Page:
Strikingly beautiful hibiscus flowers are a showstopper in any garden during the blooming period. It is a popular flowering plant maintained as a shrub or tree. It can grow to about 25 feet within a few years after plantation. However, the size may vary according to the type of cultivar that you have planted. Every year, new hibiscus hybrids are developed with superior traits.
Some Helpful Tips
Large showy blooms, tolerance to salt, and adaptability in a wide range of soil types are some of the desirable features of the hibiscus. The flowers are found in different shades, including white, yellow, peach, orange, salmon, pink, and red. Also, the petals can be single- or double-petaled.
Identifying the type of hibiscus that you are growing is imperative to provide optimal care, since the specific instructions largely depend on the cultivar. For example, the tropical type grows best in warm climatic conditions (USDA hardiness zones 9-11) that mimic their natural habitat. In contrary to this, the hardier varieties are adaptable to a wide range of growing conditions (USDA hardiness zones 5-9).
The ideal site is a warm, sunlit area that remains humid for most part of the year. Maximum flower production is observed when this tropical plant is grown in full sunlight. When planting in outdoor gardens, select an area that is less prone to high velocity winds. One more point to be noted regarding tropical varieties is that the minimum temperature should be above 50 °F at night.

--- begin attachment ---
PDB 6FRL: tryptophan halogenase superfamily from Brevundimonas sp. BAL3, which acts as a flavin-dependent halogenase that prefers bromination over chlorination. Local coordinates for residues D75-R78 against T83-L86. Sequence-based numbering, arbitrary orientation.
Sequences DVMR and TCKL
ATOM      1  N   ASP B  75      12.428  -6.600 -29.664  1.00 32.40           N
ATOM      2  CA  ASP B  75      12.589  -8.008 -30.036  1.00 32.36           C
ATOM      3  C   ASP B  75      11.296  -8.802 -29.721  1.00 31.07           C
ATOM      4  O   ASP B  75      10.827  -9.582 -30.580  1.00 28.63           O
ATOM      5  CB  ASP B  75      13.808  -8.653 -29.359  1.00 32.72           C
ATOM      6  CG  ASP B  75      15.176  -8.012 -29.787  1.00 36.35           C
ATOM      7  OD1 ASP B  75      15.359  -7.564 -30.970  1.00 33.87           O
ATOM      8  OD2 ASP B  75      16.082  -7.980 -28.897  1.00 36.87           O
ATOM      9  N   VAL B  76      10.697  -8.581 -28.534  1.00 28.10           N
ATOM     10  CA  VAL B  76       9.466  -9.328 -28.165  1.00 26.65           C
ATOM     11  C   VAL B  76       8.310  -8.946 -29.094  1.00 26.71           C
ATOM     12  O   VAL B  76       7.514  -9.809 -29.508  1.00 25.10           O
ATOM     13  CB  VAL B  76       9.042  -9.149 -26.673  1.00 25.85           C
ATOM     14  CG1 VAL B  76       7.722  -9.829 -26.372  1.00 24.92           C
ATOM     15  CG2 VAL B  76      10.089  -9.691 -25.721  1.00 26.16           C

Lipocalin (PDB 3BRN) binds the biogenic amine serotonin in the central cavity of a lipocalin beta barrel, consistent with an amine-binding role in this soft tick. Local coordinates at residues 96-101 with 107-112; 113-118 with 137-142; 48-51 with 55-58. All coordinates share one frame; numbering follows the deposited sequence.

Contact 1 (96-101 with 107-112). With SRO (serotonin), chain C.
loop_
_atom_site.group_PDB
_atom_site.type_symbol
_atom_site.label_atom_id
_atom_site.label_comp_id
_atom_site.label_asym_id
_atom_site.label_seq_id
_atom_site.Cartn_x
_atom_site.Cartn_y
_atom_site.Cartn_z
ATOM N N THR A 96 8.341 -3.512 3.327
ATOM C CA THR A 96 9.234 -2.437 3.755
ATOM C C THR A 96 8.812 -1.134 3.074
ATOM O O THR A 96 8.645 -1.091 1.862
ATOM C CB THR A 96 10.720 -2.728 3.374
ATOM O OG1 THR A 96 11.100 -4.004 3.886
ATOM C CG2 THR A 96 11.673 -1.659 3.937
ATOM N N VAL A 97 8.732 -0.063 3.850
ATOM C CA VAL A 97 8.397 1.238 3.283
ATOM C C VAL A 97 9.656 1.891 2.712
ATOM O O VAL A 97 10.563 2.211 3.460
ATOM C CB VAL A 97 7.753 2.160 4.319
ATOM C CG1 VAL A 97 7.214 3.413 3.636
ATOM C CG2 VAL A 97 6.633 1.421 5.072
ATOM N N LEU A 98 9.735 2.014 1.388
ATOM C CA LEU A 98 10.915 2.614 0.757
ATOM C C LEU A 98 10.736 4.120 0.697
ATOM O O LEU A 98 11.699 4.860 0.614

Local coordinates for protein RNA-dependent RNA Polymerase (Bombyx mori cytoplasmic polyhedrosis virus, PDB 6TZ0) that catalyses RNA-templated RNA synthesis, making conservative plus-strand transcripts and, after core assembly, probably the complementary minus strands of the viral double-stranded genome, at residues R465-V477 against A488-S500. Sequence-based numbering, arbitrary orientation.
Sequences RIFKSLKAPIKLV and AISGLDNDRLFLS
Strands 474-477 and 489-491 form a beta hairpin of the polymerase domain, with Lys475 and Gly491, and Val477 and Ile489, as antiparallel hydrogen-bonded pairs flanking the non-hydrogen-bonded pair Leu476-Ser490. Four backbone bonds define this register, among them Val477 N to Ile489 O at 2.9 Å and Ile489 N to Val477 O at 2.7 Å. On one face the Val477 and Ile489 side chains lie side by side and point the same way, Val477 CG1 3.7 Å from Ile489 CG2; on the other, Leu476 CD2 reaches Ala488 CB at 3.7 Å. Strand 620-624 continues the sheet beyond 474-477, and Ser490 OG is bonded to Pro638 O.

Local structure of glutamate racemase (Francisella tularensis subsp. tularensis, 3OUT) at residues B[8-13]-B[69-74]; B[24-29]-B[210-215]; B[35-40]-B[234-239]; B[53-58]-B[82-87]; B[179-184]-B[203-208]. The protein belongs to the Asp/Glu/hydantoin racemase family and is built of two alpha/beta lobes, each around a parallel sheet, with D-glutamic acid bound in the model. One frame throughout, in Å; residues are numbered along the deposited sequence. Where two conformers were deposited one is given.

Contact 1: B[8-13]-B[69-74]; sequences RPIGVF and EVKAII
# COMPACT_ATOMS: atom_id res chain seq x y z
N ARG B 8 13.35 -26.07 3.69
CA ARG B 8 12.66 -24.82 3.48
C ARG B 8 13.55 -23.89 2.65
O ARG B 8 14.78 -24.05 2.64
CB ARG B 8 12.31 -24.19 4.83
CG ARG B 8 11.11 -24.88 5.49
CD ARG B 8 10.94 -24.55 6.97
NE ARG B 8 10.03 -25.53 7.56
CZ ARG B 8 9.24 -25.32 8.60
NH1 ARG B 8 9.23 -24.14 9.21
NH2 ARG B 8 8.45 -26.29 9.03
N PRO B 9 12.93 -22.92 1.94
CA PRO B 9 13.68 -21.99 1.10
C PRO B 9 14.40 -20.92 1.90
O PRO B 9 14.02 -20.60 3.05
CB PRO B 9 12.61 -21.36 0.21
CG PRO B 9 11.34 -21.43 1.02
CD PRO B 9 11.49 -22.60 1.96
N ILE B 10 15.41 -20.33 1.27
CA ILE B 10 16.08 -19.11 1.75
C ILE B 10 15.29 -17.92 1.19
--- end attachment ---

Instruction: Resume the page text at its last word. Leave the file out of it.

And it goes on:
As with any gardening project, the first step is to prepare the garden soil in such a way that it supports the plant for fast growth and development. This tropical shrub or tree grows well in a wide range of soil types. Hence, even if you have poor garden soil, you can make amends with farmyard compost to make it more suitable. The only thing is, there should not be any drainage problems.
If winter in your area is extremely cold, consider planting the hardy variety. These varieties can withstand frost and cold winter temperature. Or else, you can consider growing tropical hibiscus in containers, and bringing them indoors in winter. Dig a planting hole 2 times larger than the original root ball size. Place the young shoot and refill the soil.
Basic care involves regular (if not necessarily daily) watering, laying mulch, and applying standard fertilizer in the growing season. While growing in an outdoor garden, the newly planted trees should be irrigated every alternate day. The soil should be kept moist for quick establishment. If you have a tropical variety in a cold region, you need to find more information on protecting trees against chilly weather.
There is no specific technique to prune this tree. The objectives for pruning are to maintain the general shape and remove weak branches. Nevertheless, trimming the twigs is best performed during spring or fall, i.e., well before or well after the flowers develop. Avoid damaging other parts, and use sharp pruning tools to make smooth cuts.
Nothing is more disappointing for a passionate gardener than seeing your plants attacked by diseases or destructive pests. Fortunately, these plants are naturally resistant to many diseases. Aphids are not unusual problems, and they are also susceptible to spider mites and white fly.
By growing hibiscus in your garden, you can also enjoy butterflies and hummingbirds that frequently visit the lovely blooms in the summer. What's more, the flowers can be harvested for making herbal tea. They are also commonly included as a common ingredient in haircare, skincare, and similar cosmetic products.